Secondly, in developing countries there is sometimes simply an absence of government and so companies are really obliged to step in. I’ll give you an example from the oil sector in Africa and Asia: here companies are often operating in particular poor and undeveloped regions in countries like Indonesia and Nigeria. In these areas central governments may not be providing basic things like education, health care, transport or electricity and so companies step in and create facilities and infrastructure which, at least in theory, should benefit local people.

* Of course, Reich makes his point from a centre-left position but a similar argument was proposed by the most famous free-market champion of recent years, the late Milton Friedman. He said that while companies should abide by government legislation their business was quite simply to maximise profits and that CSR was irrelevant.

Yes, one of Friedman's famous phrases was "the business of business is business" -- maximising shareholder value, in other words. But the obvious answer to that is the state of the global economy in the last year in which an excessively narrow focus on "the business of business" in the finance sector has almost brought the global economy to its knees. It's been both a failure of governments to regulate and the failure of businesses to understand their broader ethical responsibilities and focus too narrowly on short-term profits. So I think Reich and Friedman from their different political perspectives have both got it wrong.

* What lessons from CSR are relevant to developing countries?

I think CSR has a big role here precisely because governments are often less effective at regulating business in developing countries. One of the reasons why there has been so much controversy over sweatshops in countries like Bangladesh, Indonesia and Vietnam is that these governments have not always consistently implemented their own labour regulations (such as those outlawing child labour, for example). This means that companies which have to protect global brands often have to work on these issues themselves.

* From a CSR perspective how should small countries like Mauritius position themselves in the global economy?

In general, small open economies often do very well when the global economy is expanding. But when the global trading system collapses -- or goes into retreat which it has done recently -- they're often left high and dry because capital tends to retreat from the periphery back to the economic centre. The result is that all the promised benefits and high expectations that have been raised among the populations of emerging economies are then dashed. Of course, there are always things that small economies like Mauritius can do to mitigate the impact of these developments, one of which is to think through the important question concerning the speed at which they should open up to the global economy.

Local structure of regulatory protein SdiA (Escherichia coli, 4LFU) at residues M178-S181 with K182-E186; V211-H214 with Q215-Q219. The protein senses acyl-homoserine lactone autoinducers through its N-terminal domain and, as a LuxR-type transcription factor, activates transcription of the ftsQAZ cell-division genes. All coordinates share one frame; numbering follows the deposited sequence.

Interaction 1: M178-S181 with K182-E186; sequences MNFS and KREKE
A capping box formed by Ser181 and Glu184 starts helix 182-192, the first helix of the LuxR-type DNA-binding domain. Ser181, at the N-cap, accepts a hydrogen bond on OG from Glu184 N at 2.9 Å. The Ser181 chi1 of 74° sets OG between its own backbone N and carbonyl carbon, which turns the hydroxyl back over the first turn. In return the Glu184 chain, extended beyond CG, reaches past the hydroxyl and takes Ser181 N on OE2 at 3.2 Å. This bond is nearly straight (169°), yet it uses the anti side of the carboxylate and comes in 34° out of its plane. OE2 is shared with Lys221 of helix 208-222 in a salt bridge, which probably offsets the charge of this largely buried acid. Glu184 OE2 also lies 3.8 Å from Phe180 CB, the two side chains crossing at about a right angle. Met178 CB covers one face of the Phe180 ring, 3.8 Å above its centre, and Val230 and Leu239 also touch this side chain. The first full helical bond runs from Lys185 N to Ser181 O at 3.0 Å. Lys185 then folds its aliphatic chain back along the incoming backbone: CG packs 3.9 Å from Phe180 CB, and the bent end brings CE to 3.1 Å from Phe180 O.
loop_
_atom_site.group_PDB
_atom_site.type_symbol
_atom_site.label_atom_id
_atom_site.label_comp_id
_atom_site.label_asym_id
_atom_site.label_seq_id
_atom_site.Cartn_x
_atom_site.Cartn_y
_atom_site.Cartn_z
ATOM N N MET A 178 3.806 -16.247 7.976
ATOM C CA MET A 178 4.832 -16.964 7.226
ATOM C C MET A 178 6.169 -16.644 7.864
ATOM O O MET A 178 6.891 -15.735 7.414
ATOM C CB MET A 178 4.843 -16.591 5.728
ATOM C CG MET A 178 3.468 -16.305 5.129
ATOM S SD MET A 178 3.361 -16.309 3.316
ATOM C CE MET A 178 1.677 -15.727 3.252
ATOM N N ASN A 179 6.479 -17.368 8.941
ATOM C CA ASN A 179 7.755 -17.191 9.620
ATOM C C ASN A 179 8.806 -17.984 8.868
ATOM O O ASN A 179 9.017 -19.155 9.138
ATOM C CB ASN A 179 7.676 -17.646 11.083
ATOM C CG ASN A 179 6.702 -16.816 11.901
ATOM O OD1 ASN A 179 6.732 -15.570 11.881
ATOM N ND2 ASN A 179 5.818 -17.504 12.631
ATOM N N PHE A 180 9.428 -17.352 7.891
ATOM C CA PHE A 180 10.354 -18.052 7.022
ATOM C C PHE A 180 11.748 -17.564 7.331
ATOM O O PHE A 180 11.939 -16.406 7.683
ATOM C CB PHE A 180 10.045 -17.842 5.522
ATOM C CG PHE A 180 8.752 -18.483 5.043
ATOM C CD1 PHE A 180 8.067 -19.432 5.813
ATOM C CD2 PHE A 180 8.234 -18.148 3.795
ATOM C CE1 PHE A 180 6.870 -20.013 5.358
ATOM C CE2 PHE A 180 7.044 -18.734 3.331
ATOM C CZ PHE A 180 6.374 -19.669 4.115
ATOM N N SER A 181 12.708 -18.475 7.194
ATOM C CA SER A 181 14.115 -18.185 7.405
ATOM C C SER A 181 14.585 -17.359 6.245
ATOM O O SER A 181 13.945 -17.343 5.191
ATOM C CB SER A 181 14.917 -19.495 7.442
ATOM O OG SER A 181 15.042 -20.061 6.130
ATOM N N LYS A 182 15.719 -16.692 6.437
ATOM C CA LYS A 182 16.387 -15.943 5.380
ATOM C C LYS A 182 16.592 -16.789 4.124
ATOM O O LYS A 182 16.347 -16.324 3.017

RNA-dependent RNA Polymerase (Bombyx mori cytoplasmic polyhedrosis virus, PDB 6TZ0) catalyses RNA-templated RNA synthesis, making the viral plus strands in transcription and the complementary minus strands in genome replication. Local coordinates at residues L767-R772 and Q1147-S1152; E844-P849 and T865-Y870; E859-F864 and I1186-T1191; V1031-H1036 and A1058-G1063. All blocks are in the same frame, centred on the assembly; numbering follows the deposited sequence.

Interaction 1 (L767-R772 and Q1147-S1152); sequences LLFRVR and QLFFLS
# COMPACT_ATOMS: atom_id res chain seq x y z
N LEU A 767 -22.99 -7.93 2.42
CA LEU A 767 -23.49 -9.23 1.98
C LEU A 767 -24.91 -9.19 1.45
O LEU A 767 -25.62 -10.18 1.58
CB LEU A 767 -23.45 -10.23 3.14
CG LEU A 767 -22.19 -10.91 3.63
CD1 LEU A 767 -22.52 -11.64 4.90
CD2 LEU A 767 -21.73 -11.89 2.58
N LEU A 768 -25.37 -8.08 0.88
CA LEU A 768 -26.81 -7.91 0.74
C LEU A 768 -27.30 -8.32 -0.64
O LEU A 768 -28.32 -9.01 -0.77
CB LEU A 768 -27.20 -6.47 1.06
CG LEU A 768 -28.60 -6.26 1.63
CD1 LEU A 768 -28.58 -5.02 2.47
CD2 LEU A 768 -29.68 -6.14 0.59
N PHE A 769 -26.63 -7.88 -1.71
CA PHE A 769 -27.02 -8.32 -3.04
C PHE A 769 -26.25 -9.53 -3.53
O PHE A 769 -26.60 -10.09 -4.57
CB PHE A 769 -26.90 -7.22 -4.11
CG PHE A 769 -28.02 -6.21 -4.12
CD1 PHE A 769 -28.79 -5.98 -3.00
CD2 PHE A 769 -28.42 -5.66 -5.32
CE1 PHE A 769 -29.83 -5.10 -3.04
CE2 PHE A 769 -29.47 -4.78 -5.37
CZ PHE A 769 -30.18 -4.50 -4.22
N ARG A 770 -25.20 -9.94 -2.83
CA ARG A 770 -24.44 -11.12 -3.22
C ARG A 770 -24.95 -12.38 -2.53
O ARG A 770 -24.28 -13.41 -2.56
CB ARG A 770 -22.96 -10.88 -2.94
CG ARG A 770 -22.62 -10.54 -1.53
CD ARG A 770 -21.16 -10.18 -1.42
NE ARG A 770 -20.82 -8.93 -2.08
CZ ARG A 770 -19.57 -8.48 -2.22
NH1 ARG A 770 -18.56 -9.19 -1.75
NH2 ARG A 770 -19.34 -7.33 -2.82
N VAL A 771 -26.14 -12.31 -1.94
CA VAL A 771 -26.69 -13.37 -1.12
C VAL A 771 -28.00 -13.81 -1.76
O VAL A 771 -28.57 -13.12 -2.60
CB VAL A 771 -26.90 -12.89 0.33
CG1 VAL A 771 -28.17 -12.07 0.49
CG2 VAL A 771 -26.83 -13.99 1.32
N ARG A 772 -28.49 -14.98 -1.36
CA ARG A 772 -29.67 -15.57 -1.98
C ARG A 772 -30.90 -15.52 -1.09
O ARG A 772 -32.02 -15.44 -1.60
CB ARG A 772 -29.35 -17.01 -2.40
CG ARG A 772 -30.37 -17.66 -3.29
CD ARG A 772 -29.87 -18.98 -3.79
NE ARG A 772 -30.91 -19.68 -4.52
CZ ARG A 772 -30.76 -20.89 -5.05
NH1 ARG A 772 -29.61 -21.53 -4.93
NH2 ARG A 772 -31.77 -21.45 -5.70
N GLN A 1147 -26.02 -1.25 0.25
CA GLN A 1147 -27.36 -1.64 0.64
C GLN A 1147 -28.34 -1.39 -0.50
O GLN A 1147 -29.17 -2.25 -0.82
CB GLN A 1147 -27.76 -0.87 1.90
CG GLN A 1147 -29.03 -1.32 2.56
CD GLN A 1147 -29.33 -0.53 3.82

* You’re saying that small economies should attempt to grow in ways that are manageable and sustainable. That’s very interesting because despite all the promises to the contrary that we have heard from some politicians and economists in recent years it’s abundantly clear that the business cycle is still very much with us.

Yes, that's right. Small economies need to take into account the economic cycle -- booms and busts, in other words -- although, of course, there will always be an understandable temptation when times are good to generate as much growth as possible. A lot of the countries of mainland Africa had huge expectations of growth because of the high commodity prices, especially for oil and minerals, in the 1960s and 70s which were not sustained and which sometimes led to social unrest. The key for all developing economies is not to close off to the global economy but to open up in a way that is -- how shall I put it? -- not too wide-eyed or innocent.

Nowadays it's also increasingly recognised that inward investment to small economies can result in dramatic changes both environmentally and socially. Small islands like Mauritius need to manage those impacts very carefully. Large-scale investment can be enormously beneficial in terms of wealth creation but it can also change the social structure in significant ways too -- relationships between the generations or relationships between the different ethnic groups on the island are obvious examples.

The good thing about companies that take CSR seriously is that they will have an understanding of the potential downside of their investments and take steps to mitigate the consequences rather than just let things happen and hope that the country's government will sort things out.

* Mauritius aims to more than double the annual number of tourists to 2 million by 2015 which seems to be very ambitious for a small island with a population of 1.3 million people. In my opinion, the big problem with an expansion of visitor numbers of this amount is that it runs a very real risk of damaging the high-end of the tourist market (which, at the moment, is highly profitable and employs a large number of people). If this happened any shortfall in revenue would presumably be filled by expanding the middle and lower segments of the market which would only add to the problem and cause further damage to Brand Mauritius. But how do you see it?